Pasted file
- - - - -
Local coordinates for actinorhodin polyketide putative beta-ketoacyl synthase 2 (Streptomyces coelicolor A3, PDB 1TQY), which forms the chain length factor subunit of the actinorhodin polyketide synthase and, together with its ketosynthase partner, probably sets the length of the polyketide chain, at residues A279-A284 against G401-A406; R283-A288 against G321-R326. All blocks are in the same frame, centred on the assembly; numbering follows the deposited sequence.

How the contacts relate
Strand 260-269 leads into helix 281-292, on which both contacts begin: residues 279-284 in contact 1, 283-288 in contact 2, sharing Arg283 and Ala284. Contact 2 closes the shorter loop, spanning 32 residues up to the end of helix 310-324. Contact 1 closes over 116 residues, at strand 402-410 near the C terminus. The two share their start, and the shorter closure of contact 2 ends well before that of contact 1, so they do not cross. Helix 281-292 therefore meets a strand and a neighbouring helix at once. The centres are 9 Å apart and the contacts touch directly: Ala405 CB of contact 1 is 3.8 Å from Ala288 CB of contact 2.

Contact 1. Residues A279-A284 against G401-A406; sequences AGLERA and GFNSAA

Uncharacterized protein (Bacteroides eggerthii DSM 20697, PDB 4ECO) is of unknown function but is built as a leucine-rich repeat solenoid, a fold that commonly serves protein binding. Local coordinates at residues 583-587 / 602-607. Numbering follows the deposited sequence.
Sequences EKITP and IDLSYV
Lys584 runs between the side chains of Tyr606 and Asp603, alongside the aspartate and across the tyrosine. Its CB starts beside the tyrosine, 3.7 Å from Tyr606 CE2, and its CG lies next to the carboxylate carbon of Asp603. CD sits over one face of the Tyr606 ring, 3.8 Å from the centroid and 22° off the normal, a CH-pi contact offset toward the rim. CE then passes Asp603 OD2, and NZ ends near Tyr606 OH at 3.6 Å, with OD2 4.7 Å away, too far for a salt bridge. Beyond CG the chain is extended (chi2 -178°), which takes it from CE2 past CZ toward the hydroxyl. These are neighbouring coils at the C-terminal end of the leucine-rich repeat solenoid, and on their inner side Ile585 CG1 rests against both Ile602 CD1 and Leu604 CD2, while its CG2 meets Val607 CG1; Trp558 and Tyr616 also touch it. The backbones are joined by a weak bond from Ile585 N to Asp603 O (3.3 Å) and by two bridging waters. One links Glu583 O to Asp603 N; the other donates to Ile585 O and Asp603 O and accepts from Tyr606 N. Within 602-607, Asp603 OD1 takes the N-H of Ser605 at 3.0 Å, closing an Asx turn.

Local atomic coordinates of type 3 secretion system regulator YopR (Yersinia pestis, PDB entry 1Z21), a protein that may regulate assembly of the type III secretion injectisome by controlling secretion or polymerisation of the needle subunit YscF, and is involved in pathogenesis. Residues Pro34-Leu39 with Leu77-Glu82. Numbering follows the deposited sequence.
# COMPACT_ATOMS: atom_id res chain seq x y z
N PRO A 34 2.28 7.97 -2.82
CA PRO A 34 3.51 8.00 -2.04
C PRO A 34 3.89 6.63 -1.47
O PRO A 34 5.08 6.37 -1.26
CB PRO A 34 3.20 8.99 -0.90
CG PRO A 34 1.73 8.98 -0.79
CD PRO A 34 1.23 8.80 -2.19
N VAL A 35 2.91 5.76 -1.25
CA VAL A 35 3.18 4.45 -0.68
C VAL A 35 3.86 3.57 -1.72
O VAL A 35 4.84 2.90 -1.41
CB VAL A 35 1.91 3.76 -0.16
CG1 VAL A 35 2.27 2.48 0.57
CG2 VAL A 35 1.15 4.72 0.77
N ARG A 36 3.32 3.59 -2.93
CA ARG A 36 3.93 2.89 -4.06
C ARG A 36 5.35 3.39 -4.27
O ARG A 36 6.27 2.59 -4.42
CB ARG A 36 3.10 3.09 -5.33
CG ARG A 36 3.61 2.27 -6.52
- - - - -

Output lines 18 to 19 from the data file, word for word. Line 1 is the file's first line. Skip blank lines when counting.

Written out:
CA VAL A 35 3.18 4.45 -0.68
C VAL A 35 3.86 3.57 -1.72